Individuals with cancer, especially those undergoing treatment, are at risk for blood clots. Someone with a clotting disorder may get blood clots in the veins or arteries if the blood forms a clot inappropriately.
Normal blood clotting (coagulation) is a complex process in which specialised blood cells (platelets) and different proteins in the blood (clotting or coagulation factors) clump together to heal broken blood vessels and control bleeding. There is a delicate balance of coagulation factors that promote bleeding and those that promote clotting.
Blood clotting disorders occur when some clotting factors are missing or damaged and form clots inside arteries or veins. These clots can block normal blood-flow and can break off and travel to other parts of the body, causing life-threatening problems.
When a blood clot occurs in a vein it is called a Deep Venous Thrombosis (DVT). If the blood clot occurs in a vein in the lungs, or travels into the lungs, it is called a Pulmonary Embolus (PE). A blood clot can also occur in an artery, which is less common but also very serious.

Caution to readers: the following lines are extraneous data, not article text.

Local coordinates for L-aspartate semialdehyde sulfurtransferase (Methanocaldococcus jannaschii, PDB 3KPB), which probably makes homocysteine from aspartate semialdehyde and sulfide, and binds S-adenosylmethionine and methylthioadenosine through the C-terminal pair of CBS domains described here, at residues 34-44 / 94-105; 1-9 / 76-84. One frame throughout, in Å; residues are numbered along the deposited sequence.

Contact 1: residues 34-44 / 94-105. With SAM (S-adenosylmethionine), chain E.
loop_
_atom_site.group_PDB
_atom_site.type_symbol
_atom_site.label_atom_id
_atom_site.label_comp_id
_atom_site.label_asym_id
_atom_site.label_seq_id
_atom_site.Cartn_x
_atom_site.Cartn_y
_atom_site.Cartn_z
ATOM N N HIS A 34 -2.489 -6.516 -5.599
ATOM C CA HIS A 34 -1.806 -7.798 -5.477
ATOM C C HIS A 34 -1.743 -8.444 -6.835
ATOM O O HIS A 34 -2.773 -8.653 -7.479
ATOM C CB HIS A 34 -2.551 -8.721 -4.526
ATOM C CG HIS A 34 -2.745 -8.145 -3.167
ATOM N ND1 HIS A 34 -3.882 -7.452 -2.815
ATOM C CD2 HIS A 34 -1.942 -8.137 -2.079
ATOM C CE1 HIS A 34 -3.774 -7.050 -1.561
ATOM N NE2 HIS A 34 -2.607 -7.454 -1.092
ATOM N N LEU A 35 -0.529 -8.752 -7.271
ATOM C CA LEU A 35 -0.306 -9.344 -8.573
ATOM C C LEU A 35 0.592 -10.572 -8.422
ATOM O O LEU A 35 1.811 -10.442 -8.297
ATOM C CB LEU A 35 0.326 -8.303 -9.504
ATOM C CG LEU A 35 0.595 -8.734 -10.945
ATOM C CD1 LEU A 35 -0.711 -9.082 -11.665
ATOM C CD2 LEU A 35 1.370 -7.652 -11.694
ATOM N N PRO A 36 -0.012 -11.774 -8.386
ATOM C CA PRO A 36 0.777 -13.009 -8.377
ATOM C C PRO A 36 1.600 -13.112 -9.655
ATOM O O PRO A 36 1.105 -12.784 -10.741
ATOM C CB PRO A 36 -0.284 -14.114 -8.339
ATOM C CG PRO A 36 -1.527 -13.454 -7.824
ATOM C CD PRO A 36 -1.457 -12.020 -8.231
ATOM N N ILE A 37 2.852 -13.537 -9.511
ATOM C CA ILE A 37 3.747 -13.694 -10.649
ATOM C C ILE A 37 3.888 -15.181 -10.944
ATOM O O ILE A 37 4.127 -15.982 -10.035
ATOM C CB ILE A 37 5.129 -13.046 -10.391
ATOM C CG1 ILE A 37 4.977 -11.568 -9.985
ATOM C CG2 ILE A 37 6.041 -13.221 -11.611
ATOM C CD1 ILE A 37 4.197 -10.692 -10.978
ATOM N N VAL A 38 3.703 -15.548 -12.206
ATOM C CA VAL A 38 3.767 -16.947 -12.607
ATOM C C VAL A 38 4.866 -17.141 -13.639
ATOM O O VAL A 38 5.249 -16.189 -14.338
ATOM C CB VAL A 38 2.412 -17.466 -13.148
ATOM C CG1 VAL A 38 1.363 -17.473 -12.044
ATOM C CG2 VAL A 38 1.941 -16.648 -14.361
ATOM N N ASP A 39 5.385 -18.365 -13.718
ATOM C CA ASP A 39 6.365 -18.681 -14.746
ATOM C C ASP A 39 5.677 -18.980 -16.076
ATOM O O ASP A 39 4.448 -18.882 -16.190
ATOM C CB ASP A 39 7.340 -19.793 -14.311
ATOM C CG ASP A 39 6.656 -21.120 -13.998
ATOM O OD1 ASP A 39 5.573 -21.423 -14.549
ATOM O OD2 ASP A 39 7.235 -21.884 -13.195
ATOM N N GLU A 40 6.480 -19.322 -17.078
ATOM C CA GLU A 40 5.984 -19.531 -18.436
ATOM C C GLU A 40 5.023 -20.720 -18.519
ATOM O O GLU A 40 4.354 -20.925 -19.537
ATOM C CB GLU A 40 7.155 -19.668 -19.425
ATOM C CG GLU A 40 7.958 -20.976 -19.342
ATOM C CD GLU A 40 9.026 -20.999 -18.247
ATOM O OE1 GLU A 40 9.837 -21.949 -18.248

Individuals with cancer have a higher risk of blood clots and clotting disorders. This increased risk may be due to the cancer or treatments such as chemotherapy, surgery, steroids, or long-term use of a catheter. Long periods of inactivity, such as a long plane or car ride can also increase the risk of a blood clot.
A blood clot is life-threatening and needs immediate treatment!!
Read more about the Effects, Signs and Symptoms, Causes, Diagnosis and Treatment and more regarding Clotting Disorders on our static page, Clotting Problems in Childhood Cancer